2021-22 Federal Budget measures provide essential support for Australian independent higher education students and providers

Independent Higher Education Australia (IHEA) welcomes today’s announcement from Minister for Education and Youth, The Hon Alan Tudge MP and Minister for Employment, Workforce, Skills, Small and Family Business, The Hon Stuart Robert MP unveiling a suite of budget measures to support independent higher education providers and students valued at $53.6 million.

The budget measures include:

  1. 5,000 funded Short Course places at independent higher education providers
  2. Further FEE-HELP Loan Fee exemptions for 30,000 students until 31 December 2021
  3. Regulatory fees and charges waived until 31 December 2021
  4. Innovation grant fund to grow offshore and online delivery

5,000 additional funded Short Course places for independent higher education providers, available for study in any discipline, will play a critical role in ensuring greater opportunities for Australians to rapidly adapt their skillset during the current economic uncertainty.

“IHEA welcomes this important announcement of 5,000 additional funded Short Courses for the independent sector. Short Courses are playing a key role in ensuring Australians can quickly reskill or upskill to meet the demands of a changing economy during this time of uncertainty,” said IHEA CEO, Simon Finn.

“Providing access to funded places in any discipline supports students to pursue their career aspirations and to make the right choices for their own futures. In a changing economy the most current market demands should be the driver of course enrolment and funding short courses across all disciplines will support both student choice and industry needs. In turn, this will stimulate demand, drive innovation and development of new products, and support education businesses to expand their course offerings toward the needs of Australian students.”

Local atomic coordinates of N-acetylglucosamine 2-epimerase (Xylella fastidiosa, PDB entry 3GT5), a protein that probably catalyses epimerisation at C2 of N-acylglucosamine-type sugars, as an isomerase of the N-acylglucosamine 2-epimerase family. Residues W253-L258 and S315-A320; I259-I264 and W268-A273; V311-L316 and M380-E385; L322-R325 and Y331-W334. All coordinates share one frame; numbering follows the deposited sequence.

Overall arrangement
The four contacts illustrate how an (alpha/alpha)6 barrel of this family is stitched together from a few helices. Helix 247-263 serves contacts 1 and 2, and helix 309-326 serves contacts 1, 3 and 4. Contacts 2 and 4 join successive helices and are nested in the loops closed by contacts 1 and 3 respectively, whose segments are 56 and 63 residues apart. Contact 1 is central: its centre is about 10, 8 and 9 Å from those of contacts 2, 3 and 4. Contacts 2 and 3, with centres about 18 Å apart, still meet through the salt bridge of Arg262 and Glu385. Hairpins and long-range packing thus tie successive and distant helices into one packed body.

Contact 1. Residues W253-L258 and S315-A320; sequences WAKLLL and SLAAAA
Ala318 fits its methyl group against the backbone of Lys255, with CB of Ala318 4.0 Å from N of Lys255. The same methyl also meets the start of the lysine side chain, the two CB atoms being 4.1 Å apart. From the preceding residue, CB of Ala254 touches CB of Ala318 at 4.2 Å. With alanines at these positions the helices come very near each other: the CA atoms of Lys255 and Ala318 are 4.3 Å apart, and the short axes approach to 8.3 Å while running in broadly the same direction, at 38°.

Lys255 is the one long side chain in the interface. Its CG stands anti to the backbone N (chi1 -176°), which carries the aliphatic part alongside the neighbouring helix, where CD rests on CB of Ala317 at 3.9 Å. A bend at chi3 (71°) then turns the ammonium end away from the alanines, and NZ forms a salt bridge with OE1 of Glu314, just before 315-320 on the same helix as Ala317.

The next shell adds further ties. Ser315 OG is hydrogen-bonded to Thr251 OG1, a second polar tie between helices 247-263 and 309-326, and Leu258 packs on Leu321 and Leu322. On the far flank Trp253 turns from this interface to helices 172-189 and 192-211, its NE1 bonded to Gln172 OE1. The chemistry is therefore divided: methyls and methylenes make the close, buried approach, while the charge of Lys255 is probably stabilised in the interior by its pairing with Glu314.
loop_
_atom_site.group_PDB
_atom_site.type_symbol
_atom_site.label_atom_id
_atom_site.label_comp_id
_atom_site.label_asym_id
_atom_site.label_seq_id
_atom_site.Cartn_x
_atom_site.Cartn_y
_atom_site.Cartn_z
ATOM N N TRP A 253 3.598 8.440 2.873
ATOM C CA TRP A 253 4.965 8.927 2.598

“As uncertainty continues around the return of international students, it is becoming even more critical to stimulate domestic education markets through these kinds of competitive neutrality measures that support student enrolments.”

Extension of the FEE-HELP Loan Fee exemption is a significant win for students who chose to study with an independent higher education provider. The loan fee was first temporarily exempted in April 2020, recognising the negative impacts of the levy on students seeking to re-skill during the COVID-19 and the economic recession at a provider of their choice.

“During COVID-19 it became even more critical to remove this disincentive and encourage the reskilling and upskilling required for the nation’s economic recovery. IHEA welcomes the extended exemption as the tertiary sector faces significant ongoing challenges in the fallout of COVID-19,” said Mr Finn

“The FEE-HELP Loan Fee operates as an unfair tax on students as it applies only to non-university students resulting in student debts of 120% of course fees. IHEA welcomes the removal of barriers to tertiary study and the reduction of student debt levels.”